The new hub will aim to lead research, development and collaboration on metal additive manufacturing, developing and testing  ideas for taking the technology forward.

The new hub, in the MTC's Aerospace Research Centre on its Ansty Park campus will also be the home of an online reference resource as well as a manufacturing facility. Its opening in October will underscore the progress in the £15 million MTC-led DRAMA project which aims to encourage suppliers to the UK aerospace industry to adopt additive manufacturing. The project has already engaged with more than 50 aerospace supply chain companies, and is still inviting applications for new projects.

The new hub, which opens on October 15, will include a workshop and design, research and test facilities for additive manufacturing users and experts who can shape the technology, which is among the most important developments in advanced manufacturing for many years. The hub will be  among the first such centres in Europe.

As well as a manufacturing facility and online resource, the new centre will offer training at all levels, expert advice on AM suitability, business case and implementation, research, both bespoke and collaborative and face-to-face and online business and technical support. Participating companies will have access to facilities and expertise in a commercially neutral but technologically world-class environment. They can also get advice on funding technology development.The MTC houses the National Centre for Additive Manufacturing (NCAM) bringing together the most comprehensive combination of equipment and capability in the UK. 

The three-year DRAMA (Digital Reconfigurable Additive Manufacturing for Aerospace) project is encouraging the UK aerospace industry's supply chain to adopt additive manufacturing technologies, which are increasingly being demanded by the country's prime aerospace manufacturers. Suppliers are able to test products and processes in parallel, both digitally or virtually, or in a real environment - either the additive manufacturing facility at the MTC or the Renishaw AM solution centre in Stone, Staffordshire.

David Wimpenny, chief technologist at the MTC said the importance of additive manufacturing to the aerospace industry and other sectors could not be overstated. He said:

"The new hub will provide space and facilities for additive manufacturing designs and processes to be discussed by like-minded experts and users and taken forward. If there are limits to the use of this ground-breaking technology we certainly haven't found them yet.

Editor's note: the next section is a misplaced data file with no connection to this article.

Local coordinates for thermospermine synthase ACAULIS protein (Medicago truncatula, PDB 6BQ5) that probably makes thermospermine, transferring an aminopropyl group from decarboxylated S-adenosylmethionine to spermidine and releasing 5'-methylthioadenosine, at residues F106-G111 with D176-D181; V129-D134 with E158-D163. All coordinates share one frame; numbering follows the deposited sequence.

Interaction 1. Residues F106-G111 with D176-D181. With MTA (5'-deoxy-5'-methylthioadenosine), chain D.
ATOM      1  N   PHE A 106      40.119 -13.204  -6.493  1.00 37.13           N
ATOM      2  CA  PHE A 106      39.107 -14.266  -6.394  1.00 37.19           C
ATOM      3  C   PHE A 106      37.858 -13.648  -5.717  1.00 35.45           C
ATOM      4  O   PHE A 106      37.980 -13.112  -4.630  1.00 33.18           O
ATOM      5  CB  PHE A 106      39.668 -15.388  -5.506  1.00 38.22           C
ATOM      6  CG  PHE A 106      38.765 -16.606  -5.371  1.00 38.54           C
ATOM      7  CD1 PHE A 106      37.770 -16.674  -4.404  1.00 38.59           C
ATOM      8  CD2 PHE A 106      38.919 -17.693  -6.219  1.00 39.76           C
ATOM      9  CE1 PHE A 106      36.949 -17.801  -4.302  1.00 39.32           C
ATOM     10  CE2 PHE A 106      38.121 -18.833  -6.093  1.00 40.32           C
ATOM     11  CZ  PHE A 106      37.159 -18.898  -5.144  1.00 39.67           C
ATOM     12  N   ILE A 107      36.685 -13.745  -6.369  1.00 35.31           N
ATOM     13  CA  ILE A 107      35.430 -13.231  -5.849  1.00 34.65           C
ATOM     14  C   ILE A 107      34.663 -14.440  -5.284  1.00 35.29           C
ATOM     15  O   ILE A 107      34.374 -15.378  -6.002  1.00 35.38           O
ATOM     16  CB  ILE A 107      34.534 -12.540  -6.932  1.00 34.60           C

"Additive manufacture has the potential to revolutionise design approaches and component manufacturing. There are more than 4,000 companies involved in the aerospace industry in the UK and additive manufacturing offers the biggest opportunity since the introduction of composites. Aerospace prime manufacturers are increasingly demanding reduced weight, reduced cost and higher-performing parts, so for those suppliers who don't keep up with the technology, it could also be a significant threat. What we have learned from the DRAMA project is that collaboration is vital and everything we learn for aerospace can be transferred to other sectors."

The funding for the DRAMA project is being delivered by Innovate UK and supported by the Aerospace Technology Institute. Other partners delivering DRAMA are Renishaw, the Midlands Aerospace Alliance, which is mobilising other UK aerospace groupings, ATS Applied Tech Systems, Autodesk, Granta Design, the National Physical Laboratory and the University of Birmingham.

The MTC was founded by the University of Birmingham, Loughborough University, the University of Nottingham and TWI Ltd. The MTC’s industrial members include some of the UK’s major global manufacturers.

The MTC aims to provide a competitive environment to bridge the gap between university-based research and the development of innovative manufacturing solutions, in line with the Government’s manufacturing strategy. The MTC is part of the High Value Manufacturing Catapult, supported by Innovate UK.

Article credit: MTC